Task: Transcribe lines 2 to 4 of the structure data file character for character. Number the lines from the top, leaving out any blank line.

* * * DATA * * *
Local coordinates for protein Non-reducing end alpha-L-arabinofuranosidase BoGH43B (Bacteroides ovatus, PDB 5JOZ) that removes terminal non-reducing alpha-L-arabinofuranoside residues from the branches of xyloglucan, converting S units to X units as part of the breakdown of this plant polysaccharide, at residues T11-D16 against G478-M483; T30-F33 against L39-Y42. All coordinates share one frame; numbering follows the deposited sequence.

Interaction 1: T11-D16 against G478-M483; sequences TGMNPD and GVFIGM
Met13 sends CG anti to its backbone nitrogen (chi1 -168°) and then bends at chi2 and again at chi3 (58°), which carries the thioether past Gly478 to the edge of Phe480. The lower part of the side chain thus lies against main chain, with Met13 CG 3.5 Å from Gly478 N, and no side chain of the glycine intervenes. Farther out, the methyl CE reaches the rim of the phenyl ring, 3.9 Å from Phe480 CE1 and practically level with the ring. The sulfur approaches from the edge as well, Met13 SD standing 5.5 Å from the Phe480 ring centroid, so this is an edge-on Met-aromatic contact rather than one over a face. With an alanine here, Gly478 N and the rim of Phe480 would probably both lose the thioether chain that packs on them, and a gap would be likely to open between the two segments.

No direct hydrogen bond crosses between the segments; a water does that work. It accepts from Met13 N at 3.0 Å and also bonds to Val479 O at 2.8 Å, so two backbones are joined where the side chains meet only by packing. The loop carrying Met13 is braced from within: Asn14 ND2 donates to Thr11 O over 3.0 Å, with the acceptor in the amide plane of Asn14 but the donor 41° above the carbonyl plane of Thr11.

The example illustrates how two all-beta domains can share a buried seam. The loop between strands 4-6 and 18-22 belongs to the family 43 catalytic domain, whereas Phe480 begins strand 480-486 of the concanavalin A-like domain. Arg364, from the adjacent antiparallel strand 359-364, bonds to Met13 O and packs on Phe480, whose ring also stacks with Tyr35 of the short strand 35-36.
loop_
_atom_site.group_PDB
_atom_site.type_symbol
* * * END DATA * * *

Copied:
Interaction 1: T11-D16 against G478-M483; sequences TGMNPD and GVFIGM
Met13 sends CG anti to its backbone nitrogen (chi1 -168°) and then bends at chi2 and again at chi3 (58°), which carries the thioether past Gly478 to the edge of Phe480. The lower part of the side chain thus lies against main chain, with Met13 CG 3.5 Å from Gly478 N, and no side chain of the glycine intervenes. Farther out, the methyl CE reaches the rim of the phenyl ring, 3.9 Å from Phe480 CE1 and practically level with the ring. The sulfur approaches from the edge as well, Met13 SD standing 5.5 Å from the Phe480 ring centroid, so this is an edge-on Met-aromatic contact rather than one over a face. With an alanine here, Gly478 N and the rim of Phe480 would probably both lose the thioether chain that packs on them, and a gap would be likely to open between the two segments.

No direct hydrogen bond crosses between the segments; a water does that work. It accepts from Met13 N at 3.0 Å and also bonds to Val479 O at 2.8 Å, so two backbones are joined where the side chains meet only by packing. The loop carrying Met13 is braced from within: Asn14 ND2 donates to Thr11 O over 3.0 Å, with the acceptor in the amide plane of Asn14 but the donor 41° above the carbonyl plane of Thr11.